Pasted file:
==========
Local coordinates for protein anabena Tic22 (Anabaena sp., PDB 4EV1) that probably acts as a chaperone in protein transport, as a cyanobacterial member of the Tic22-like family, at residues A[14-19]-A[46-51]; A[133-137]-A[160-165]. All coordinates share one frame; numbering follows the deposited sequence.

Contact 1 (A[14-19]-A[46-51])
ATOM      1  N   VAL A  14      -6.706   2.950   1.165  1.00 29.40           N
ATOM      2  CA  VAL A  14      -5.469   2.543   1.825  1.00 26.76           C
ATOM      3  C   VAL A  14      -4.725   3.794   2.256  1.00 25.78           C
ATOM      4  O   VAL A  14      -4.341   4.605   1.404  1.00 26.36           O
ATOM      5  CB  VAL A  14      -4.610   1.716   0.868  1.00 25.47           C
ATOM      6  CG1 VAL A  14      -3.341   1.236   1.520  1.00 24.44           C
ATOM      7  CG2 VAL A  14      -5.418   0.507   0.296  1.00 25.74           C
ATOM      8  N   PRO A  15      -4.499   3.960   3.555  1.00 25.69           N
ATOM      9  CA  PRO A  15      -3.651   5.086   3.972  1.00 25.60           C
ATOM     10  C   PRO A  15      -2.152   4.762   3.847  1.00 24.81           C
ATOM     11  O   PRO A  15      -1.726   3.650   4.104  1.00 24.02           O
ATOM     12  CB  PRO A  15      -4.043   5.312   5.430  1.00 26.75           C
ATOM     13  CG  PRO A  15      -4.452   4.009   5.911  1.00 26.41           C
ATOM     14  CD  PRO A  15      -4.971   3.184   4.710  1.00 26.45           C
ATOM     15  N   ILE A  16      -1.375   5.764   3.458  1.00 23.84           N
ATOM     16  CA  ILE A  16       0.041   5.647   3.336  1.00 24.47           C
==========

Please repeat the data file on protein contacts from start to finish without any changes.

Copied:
Local coordinates for protein anabena Tic22 (Anabaena sp., PDB 4EV1) that probably acts as a chaperone in protein transport, as a cyanobacterial member of the Tic22-like family, at residues A[14-19]-A[46-51]; A[133-137]-A[160-165]. All coordinates share one frame; numbering follows the deposited sequence.

Contact 1 (A[14-19]-A[46-51])
ATOM      1  N   VAL A  14      -6.706   2.950   1.165  1.00 29.40           N
ATOM      2  CA  VAL A  14      -5.469   2.543   1.825  1.00 26.76           C
ATOM      3  C   VAL A  14      -4.725   3.794   2.256  1.00 25.78           C
ATOM      4  O   VAL A  14      -4.341   4.605   1.404  1.00 26.36           O
ATOM      5  CB  VAL A  14      -4.610   1.716   0.868  1.00 25.47           C
ATOM      6  CG1 VAL A  14      -3.341   1.236   1.520  1.00 24.44           C
ATOM      7  CG2 VAL A  14      -5.418   0.507   0.296  1.00 25.74           C
ATOM      8  N   PRO A  15      -4.499   3.960   3.555  1.00 25.69           N
ATOM      9  CA  PRO A  15      -3.651   5.086   3.972  1.00 25.60           C
ATOM     10  C   PRO A  15      -2.152   4.762   3.847  1.00 24.81           C
ATOM     11  O   PRO A  15      -1.726   3.650   4.104  1.00 24.02           O
ATOM     12  CB  PRO A  15      -4.043   5.312   5.430  1.00 26.75           C
ATOM     13  CG  PRO A  15      -4.452   4.009   5.911  1.00 26.41           C
ATOM     14  CD  PRO A  15      -4.971   3.184   4.710  1.00 26.45           C
ATOM     15  N   ILE A  16      -1.375   5.764   3.458  1.00 23.84           N
ATOM     16  CA  ILE A  16       0.041   5.647   3.336  1.00 24.47           C